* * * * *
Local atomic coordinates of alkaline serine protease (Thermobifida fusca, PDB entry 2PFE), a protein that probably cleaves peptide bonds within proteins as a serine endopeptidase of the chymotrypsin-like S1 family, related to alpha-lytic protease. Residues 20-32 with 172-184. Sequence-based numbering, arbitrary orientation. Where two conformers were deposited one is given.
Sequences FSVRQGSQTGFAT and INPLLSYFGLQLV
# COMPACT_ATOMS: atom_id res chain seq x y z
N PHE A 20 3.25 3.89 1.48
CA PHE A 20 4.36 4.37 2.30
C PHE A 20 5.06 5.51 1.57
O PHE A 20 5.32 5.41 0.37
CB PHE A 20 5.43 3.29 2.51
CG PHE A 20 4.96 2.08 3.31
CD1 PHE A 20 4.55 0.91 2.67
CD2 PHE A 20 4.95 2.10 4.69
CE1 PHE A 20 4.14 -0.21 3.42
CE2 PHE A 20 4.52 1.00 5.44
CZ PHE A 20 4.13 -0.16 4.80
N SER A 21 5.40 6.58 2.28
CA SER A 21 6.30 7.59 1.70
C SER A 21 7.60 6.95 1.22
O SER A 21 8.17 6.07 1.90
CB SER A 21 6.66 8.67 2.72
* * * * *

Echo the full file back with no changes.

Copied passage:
Local atomic coordinates of alkaline serine protease (Thermobifida fusca, PDB entry 2PFE), a protein that probably cleaves peptide bonds within proteins as a serine endopeptidase of the chymotrypsin-like S1 family, related to alpha-lytic protease. Residues 20-32 with 172-184. Sequence-based numbering, arbitrary orientation. Where two conformers were deposited one is given.
Sequences FSVRQGSQTGFAT and INPLLSYFGLQLV
# COMPACT_ATOMS: atom_id res chain seq x y z
N PHE A 20 3.25 3.89 1.48
CA PHE A 20 4.36 4.37 2.30
C PHE A 20 5.06 5.51 1.57
O PHE A 20 5.32 5.41 0.37
CB PHE A 20 5.43 3.29 2.51
CG PHE A 20 4.96 2.08 3.31
CD1 PHE A 20 4.55 0.91 2.67
CD2 PHE A 20 4.95 2.10 4.69
CE1 PHE A 20 4.14 -0.21 3.42
CE2 PHE A 20 4.52 1.00 5.44
CZ PHE A 20 4.13 -0.16 4.80
N SER A 21 5.40 6.58 2.28
CA SER A 21 6.30 7.59 1.70
C SER A 21 7.60 6.95 1.22
O SER A 21 8.17 6.07 1.90
CB SER A 21 6.66 8.67 2.72